The authors claim to have discovered for the first time that it is not the absolute dose that increases the risk of lung cancer, but the length of time of use. This is not surprising, since recall of dosages is surely even more dubious than recall of preparations. However, it is exactly this consideration of intake in the more distant past based solely on memory which represents an essential weakness of the VITAL study.
The authors state that their results strongly contradict those of comparable studies which observed no connection between the intake of carotenoids or vitamin A and an increased risk of developing lung cancer. Only the ATBC and CARET studies (4,5), in which heavy smokers took large doses of beta-carotene over an extended period of time, showed a slight rise in the risk of lung cancer. In this instance a high dose over a long period of time may have played a role. Much more important, however, is understanding that an unhealthy lifestyle (smoking for many years) cannot be compensated for by an individual micronutrient. Large studies with more than 40,000 participants given supplements of 50 mg beta-carotene daily for a period of two years showed, in contrast, that there was no increased risk of lung cancer (6).
The authors speculate as to how their results came about. Thus, micronutrient supplements could be more bioavailable than the corresponding substances from fruit and vegetables. However, this would mean that especially with long-term use, the high doses in particular should be much more crucial to the development of lung cancer than the low doses which the authors now want to class as risky when taken over a long period of time. That large intakes interfere with the absorption, transport and distribution of other nutrients and could thus possibly have an adverse influence on other micronutrients is difficult to follow, since, according to the study, the incidence of lung cancer was dose-independent and only related to the duration of intake. Furthermore, the hypothesis that too-high doses of antioxidants could interfere with the immune system, which generates reactive oxygen species in order to function, would only be understandable in the context of a discussion of dose, but not in connection with duration of use. Moreover, vitamin A is not an antioxidant and cannot possibly react in this way with the immune system. The carotenoids under discussion are not capable of scavenging the reactive oxygen species formed by immunocompetent cells.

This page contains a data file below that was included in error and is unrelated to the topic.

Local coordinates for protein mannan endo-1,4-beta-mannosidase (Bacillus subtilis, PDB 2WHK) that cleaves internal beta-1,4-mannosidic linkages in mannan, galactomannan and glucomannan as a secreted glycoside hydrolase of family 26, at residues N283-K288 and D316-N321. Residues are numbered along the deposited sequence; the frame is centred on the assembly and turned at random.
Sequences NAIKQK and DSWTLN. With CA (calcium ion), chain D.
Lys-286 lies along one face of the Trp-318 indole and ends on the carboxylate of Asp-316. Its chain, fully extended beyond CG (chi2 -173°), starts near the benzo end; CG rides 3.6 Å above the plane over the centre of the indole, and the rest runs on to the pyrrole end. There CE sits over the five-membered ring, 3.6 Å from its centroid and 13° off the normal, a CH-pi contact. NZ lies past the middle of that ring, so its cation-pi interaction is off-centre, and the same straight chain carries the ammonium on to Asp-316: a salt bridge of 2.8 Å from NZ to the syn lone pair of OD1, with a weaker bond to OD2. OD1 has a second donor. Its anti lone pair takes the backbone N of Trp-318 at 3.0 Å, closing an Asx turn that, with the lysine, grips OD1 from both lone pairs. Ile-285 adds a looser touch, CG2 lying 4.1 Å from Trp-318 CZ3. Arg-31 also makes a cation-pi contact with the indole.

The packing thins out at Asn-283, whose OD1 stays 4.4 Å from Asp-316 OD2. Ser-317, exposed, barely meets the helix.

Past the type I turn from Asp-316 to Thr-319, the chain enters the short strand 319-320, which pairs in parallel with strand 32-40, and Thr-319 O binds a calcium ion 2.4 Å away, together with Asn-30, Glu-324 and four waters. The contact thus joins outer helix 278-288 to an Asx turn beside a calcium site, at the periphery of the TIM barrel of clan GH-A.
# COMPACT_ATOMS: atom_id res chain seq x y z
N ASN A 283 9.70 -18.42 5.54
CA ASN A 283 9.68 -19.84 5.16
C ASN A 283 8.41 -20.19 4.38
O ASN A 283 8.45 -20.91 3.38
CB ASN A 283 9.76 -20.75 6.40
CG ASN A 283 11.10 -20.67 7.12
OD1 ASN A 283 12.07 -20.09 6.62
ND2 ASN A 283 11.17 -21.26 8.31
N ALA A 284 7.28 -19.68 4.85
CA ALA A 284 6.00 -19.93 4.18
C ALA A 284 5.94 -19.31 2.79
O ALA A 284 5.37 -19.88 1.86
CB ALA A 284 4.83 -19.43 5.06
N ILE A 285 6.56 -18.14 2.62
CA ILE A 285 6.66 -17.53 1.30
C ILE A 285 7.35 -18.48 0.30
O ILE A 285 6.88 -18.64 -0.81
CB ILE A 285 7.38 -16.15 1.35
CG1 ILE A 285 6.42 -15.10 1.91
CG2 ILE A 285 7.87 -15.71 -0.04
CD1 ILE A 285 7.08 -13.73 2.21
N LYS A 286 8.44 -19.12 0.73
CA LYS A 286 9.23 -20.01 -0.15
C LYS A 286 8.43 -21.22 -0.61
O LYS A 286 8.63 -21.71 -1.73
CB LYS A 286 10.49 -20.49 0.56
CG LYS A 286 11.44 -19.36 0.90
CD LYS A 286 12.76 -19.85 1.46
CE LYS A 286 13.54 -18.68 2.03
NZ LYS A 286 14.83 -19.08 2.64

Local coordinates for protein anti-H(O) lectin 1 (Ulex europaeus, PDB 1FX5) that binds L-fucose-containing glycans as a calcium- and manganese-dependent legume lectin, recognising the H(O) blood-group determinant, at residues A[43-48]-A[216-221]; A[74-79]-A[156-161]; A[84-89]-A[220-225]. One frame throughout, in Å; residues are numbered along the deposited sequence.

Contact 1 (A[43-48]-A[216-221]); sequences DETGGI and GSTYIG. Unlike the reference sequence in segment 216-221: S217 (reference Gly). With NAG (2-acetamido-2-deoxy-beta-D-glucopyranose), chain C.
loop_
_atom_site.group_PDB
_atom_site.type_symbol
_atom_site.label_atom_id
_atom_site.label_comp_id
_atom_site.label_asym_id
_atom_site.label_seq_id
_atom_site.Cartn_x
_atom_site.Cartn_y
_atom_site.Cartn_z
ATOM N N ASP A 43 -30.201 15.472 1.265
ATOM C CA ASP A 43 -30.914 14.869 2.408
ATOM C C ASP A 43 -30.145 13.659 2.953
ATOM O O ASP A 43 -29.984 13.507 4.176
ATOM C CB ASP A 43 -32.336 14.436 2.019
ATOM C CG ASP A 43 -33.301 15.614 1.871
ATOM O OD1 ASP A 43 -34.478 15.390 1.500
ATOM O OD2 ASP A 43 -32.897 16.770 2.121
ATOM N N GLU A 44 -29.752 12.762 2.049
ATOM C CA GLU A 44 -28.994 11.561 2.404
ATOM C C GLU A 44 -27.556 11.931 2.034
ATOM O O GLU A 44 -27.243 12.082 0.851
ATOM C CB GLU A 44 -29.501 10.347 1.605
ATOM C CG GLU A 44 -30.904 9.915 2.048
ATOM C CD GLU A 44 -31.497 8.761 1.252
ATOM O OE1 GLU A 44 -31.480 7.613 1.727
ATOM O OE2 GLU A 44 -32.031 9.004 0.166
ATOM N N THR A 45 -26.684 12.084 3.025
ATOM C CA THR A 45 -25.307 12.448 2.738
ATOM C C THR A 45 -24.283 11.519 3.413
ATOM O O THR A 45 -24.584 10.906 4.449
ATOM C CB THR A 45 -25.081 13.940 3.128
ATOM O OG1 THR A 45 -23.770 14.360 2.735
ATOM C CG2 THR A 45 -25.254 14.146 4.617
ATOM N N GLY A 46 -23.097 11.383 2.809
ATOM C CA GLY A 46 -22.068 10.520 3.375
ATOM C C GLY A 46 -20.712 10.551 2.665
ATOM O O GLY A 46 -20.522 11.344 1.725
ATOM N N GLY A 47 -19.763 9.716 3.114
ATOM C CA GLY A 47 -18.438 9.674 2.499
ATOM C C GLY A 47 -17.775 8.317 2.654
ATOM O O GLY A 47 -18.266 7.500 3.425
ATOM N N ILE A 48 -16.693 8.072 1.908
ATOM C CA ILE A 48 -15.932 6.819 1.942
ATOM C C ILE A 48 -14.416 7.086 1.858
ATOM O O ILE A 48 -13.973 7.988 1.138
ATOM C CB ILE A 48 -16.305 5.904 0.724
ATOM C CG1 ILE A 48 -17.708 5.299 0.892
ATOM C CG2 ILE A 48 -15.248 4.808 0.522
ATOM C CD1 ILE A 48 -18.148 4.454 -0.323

No explanation for the rise in the number of lung cancer cases
Although Satia and her colleagues do not succeed in explaining the slight increase in the incidence of lung cancer in certain groups, they come to the following conclusion: “Although the results do not universally suggest that retinol, beta-carotene and other carotenoid supplements increase lung cancer risk, there is clearly no evidence of protective effect.” A trivial claim, since numerous epidemiological studies confirm a preventive effect for lung cancer from a balanced carotenoid- and vitamin-rich diet. Clearly, however, micronutrients alone cannot compensate for the consequences of harmful actions such as smoking.
- The VITAL study discussed here does not offer evidence for an increase in lung cancer risk due to the intake of beta-carotene, vitamin A or lutein, even for smokers.
- The use of a long-term questionnaire to determine the intake of micronutrients is of only limited use and the results tend to be seriously prone to error. Large American studies have shown that hardly any consumers take a particular food supplement for a period longer than six months. In most cases after this period or even earlier they change to another product which may differ considerably in respect of composition and dosage.
- The results of the VITAL study are not validated and contradict those of other studies.
- The arguments of the authors are speculative and in some cases contradictory.”
Hohenheim, February 2009